Artificial intelligence promises to transform society on the scale of the industrial, technical, and digital revolutions before it. Machines that can sense, reason and act will accelerate solutions to large-scale problems in myriad of fields, including science, finance, medicine and education, augmenting human capability and helping us to go further, farther, faster. In this interview, Intel Analytics and Big Data Innovator Pat Richards shares his thoughts on artificial intelligence and how it relates to machine learning.
Can you outline the differences between artificial intelligence and machine learning?
Pat Richards: Machine learning is a subdivision of artificial intelligence or AI. Where AI is a global term, machine learning is what I refer to as data driven algorithms – the ones that just build themselves from the data as opposed to applying themselves to the data.
What are some of the current challenges for artificial intelligence?
Richards: There are a couple challenges worth noting. In the field, there’s strong or general AI and weak or narrow AI. In general, strong AI doesn’t exist. That’s the science fiction vision of the fully aware computer. That’s still science fiction. Whereas weak artificial intelligence handles very specific task-driven type activities. It can become very good at a specific task, but it’s useless anywhere else.
What industries can we expect to see gain the most benefit from AI and why?
Richards: The industries that will take the best advantage of it are those who have “tagged data” – those with a lot of information and they know what it all means. For example, think of all the sensors that tell you that there’s an imminent engine failure. Artificial intelligence helps the system learn the characteristics of the failure, to predict it and make adjustments to prevent it.
How can an organization get started?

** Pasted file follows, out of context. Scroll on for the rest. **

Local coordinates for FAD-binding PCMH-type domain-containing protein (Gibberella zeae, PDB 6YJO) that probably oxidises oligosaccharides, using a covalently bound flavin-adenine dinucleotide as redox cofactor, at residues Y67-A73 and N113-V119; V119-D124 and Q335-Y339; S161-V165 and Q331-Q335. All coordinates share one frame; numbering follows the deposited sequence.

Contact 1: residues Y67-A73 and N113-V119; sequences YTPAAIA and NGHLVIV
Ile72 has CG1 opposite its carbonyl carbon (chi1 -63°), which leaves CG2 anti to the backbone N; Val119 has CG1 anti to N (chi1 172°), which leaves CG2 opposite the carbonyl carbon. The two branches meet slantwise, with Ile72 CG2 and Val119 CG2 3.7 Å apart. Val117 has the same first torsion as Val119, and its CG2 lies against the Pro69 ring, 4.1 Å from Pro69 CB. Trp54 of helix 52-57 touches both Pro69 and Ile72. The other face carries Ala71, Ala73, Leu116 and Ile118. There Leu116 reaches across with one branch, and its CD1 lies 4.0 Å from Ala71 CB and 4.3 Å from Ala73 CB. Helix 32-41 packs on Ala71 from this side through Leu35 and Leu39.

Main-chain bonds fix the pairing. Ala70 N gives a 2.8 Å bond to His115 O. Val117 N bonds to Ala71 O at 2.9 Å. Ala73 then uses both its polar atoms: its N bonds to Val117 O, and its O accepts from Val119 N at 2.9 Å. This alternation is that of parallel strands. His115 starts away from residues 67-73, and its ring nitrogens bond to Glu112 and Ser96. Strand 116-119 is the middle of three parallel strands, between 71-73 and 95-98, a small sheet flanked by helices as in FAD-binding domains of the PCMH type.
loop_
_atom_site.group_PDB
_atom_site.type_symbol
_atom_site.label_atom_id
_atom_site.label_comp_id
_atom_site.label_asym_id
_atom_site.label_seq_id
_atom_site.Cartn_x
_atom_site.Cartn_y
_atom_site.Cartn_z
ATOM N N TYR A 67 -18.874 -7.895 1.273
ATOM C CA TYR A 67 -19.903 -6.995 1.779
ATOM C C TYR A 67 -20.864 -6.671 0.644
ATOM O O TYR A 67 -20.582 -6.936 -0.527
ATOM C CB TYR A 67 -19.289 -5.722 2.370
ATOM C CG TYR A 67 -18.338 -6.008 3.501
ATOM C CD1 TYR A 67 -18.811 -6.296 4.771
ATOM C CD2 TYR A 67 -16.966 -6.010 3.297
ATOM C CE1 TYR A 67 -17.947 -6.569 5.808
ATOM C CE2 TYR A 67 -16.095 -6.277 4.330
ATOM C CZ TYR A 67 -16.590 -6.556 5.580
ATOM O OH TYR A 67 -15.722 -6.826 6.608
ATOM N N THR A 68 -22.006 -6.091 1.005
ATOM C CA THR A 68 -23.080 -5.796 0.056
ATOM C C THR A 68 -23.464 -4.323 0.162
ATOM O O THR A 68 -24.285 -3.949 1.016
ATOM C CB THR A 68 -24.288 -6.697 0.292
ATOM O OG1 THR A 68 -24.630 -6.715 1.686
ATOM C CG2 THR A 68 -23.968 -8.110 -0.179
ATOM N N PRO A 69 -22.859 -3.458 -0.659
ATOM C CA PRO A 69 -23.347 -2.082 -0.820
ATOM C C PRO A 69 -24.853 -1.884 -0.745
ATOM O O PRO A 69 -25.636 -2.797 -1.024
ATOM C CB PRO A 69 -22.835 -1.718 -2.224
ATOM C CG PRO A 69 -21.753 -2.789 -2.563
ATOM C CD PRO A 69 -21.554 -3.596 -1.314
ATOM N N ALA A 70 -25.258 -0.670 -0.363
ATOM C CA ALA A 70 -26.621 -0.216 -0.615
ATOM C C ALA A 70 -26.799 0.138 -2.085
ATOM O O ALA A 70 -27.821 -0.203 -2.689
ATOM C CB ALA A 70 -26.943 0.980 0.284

Richards: The real key to get started is having the data set. If you don’t have the data, you’re not ready for machine learning or AI. And it’s not just the data but it’s “tagged data.” You’ve got to know what’s in the data. A great example of how a task-based machine learning algorithm can perform is the recent demonstration pitting Google’s AI (DeepMind AlphaGo) against the world’s best Go player, Ke Jie. The AI beat Jie in two straight games. This was possible because Google had lots of data about Go games allowing the AI to learn from the data and apply that knowledge.
What’s in it for a business leader vs. a practitioner?
Richards: While this is a new tool for business leaders, it’s a powerful one. It has the advantage of being able to learn from the data. So as the real-world environments change – for whatever reason – the algorithms can adjust to those changes going forward. I’ve long said that analytics are the eyes and ears of an organization. When you start adding AI and machine learning it becomes a little bit of the brains as well.
Practitioners need to understand the strengths and the weaknesses of these tools, including where it can and can’t play. For example, it’s easy to see if a machinery part is or isn’t rusted. It’s an A or B situation. But if you really want to know the degree of rust at the point when it starts to fail there’s a lot more levels of information that you must understand. So understanding the nature of your problem and the nature of the data that you have leads you to the solution.
See more from Richards below:Download an HBR report featuring seven articles about AI